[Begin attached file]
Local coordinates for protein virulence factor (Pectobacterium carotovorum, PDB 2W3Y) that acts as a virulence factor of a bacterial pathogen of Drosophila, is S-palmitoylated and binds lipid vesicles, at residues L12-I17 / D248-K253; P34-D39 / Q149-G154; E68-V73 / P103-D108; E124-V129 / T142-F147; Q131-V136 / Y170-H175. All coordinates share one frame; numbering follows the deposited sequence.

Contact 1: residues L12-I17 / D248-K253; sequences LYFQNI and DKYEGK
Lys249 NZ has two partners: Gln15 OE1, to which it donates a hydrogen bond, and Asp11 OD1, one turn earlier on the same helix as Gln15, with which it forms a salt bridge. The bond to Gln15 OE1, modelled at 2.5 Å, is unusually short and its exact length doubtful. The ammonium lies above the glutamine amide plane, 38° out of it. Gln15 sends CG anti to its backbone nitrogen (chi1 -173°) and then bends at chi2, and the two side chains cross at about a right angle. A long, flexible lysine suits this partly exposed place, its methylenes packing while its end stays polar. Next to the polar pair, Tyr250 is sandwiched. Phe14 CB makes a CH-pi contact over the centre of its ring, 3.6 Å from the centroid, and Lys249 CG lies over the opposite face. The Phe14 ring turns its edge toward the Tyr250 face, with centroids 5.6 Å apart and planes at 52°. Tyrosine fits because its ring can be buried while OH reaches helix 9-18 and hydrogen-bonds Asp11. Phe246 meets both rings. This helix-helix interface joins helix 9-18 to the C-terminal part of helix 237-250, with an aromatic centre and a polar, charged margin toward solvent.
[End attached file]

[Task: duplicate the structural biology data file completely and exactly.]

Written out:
Local coordinates for protein virulence factor (Pectobacterium carotovorum, PDB 2W3Y) that acts as a virulence factor of a bacterial pathogen of Drosophila, is S-palmitoylated and binds lipid vesicles, at residues L12-I17 / D248-K253; P34-D39 / Q149-G154; E68-V73 / P103-D108; E124-V129 / T142-F147; Q131-V136 / Y170-H175. All coordinates share one frame; numbering follows the deposited sequence.

Contact 1: residues L12-I17 / D248-K253; sequences LYFQNI and DKYEGK
Lys249 NZ has two partners: Gln15 OE1, to which it donates a hydrogen bond, and Asp11 OD1, one turn earlier on the same helix as Gln15, with which it forms a salt bridge. The bond to Gln15 OE1, modelled at 2.5 Å, is unusually short and its exact length doubtful. The ammonium lies above the glutamine amide plane, 38° out of it. Gln15 sends CG anti to its backbone nitrogen (chi1 -173°) and then bends at chi2, and the two side chains cross at about a right angle. A long, flexible lysine suits this partly exposed place, its methylenes packing while its end stays polar. Next to the polar pair, Tyr250 is sandwiched. Phe14 CB makes a CH-pi contact over the centre of its ring, 3.6 Å from the centroid, and Lys249 CG lies over the opposite face. The Phe14 ring turns its edge toward the Tyr250 face, with centroids 5.6 Å apart and planes at 52°. Tyrosine fits because its ring can be buried while OH reaches helix 9-18 and hydrogen-bonds Asp11. Phe246 meets both rings. This helix-helix interface joins helix 9-18 to the C-terminal part of helix 237-250, with an aromatic centre and a polar, charged margin toward solvent.